Habs beaten by Bruins in more ways than one
Well where to begin with this one??
Carey Price and the Montreal Canadiens had pretty much owned the Boston Bruins in the regular season, but this game was just plain weird.
Fights? Yeah just a few, including a "goalie brawl" between Price and Tim Thomas who both appeared to just want to get in on the fun. In general, it was reminiscent of a typical "old time" game circa 1970-1988 with 192 penalty minutes dished out nearly even between the two clubs.
But of course the final score is what really counts, and in this case it was an 8-6 decision in favor of the Bruins.
The unfortunate situation for the Canadiens is that they lost a crucial four-point game, and now sit three back of the Bruins for first in the Northeast Division. Boston also has game in hand.
It seemed to be a game that the Bruins wanted more than the visiting team, and was evident through the first 20 minutes.
The Bruins jumped to an early 2-0 lead, catching the Canadiens up ice on one and taking advantage of the poor defensive coverage on the second.
On both occasions, Scott Gomez, Andre Kostitsyn and Lars Eller were on the ice. Gomez spoke to TSN during the first intermission and praised Price for his play (16 saves to that point), acknowledged that he and his teammates needed to step up. It might have happened for some of the Canadiens, but Gomez and his linemates finished -4 each on the night. Coach Jacques Martin had seen enough from that trio, and benched them for most of the third period. Somewhere Jack Todd is chucking to himself, much like Kostitsyn was spotted while his ass was bolted to the bench.
The second period saw the Canadiens rally back , but by the end of the period both teams had scored four goals apiece. It was clearly the Bruins night as they simply brought the physical game to the Canadiens, winning the battles in the corners and laying out 27 hits to the Canadiens 21. You know this is a tough team when Mark Recchi can still dish out four hits.
The Bruins are also a team that will go to the net on any opportunity, something the Canadiens forwards are often criticized for not doing. It was noted on Twitter that a Habs scout was spotted in Edmonton tonight, and that Dave Semenko (former tough guy and now a scout) for the Edmonton Oilers) was spotted at the Bell Centre on Sunday. Could those Dustin Penner rumors be more than just that?
The other side of that is that the Canadiens allowed it to happen the way they did. When Price has to take a roughing minor against Milan Lucic, in his own defense after being crashed, you know there is something wrong. A lack of emotion is also a question posed to the Canadiens, especially Martin who shows absolutely nothing from the bench and really needs to in a game like that one.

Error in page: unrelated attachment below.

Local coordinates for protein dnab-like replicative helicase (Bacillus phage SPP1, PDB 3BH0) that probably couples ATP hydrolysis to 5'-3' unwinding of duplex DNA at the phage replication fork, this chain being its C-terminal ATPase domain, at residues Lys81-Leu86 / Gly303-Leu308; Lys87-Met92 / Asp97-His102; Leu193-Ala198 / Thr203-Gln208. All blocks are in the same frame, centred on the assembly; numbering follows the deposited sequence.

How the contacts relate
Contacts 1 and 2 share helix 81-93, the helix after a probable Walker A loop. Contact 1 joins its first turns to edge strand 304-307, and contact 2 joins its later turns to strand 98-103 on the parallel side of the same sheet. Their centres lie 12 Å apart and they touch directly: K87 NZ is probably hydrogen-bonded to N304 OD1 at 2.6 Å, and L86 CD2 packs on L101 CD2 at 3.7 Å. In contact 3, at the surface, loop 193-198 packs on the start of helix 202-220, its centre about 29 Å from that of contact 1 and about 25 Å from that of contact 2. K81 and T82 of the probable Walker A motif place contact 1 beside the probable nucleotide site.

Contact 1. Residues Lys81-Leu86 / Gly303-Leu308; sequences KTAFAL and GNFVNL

Things didn't really change in the third period, as the teams each scored a pair of goals. It clearly wasn't Montreal's night, and you have to wonder what they will have left in the tank after a flight home to face the New York Islanders on Thursday.
"We came out slow, and they took advantage," was how Canadiens captain Brian Gionta summed it up. "A lot of important points were on the line, and you saw what happened."
It was the first time that Carey Price allowed eight goals in a game in his career. To be honest, I thought Jacques Martin should have pulled the franchise goalie after the second period. Sure it was still a two-goal game, but at this point the team in front was not ready. Martin likely felt he was handcuffed though, with Alex Auld likely to start Thursday. But why not give Auld a period and have a possible option to start Price against New York?
If there was one positive that the Canadiens can build from, it was that they scored four power play goals in ten opportunities. The Habs had been on a 0-for-22 stretch with the man advantage. A honorable mention goes to Yannick Weber, who finally scored his first NHL goal of the season.
Opinions on the game from the side with the temporary bragging rights at Stanley Cup of Chowder
Oh, and cue the Gainey bashers: Michael Ryder had two goals, one called back and 3 takeaways against his former team.
Another reason I hate the man between the benches: I don't like he idea of the TV networks using a guy between the benches to talk to the coaches during the game. Pierre McGuire approaching Claude Julien after the brawl midway in the second period had to be the most inappropriate time I've ever seen this happen. Can you imagine someone like him going to Fred Shero, Don Cherry, or Scotty Bowman in a situation like that in the '70s?
Three Stars: 1. Nathan Horton 2. Milan Lucic 3. Michael Ryder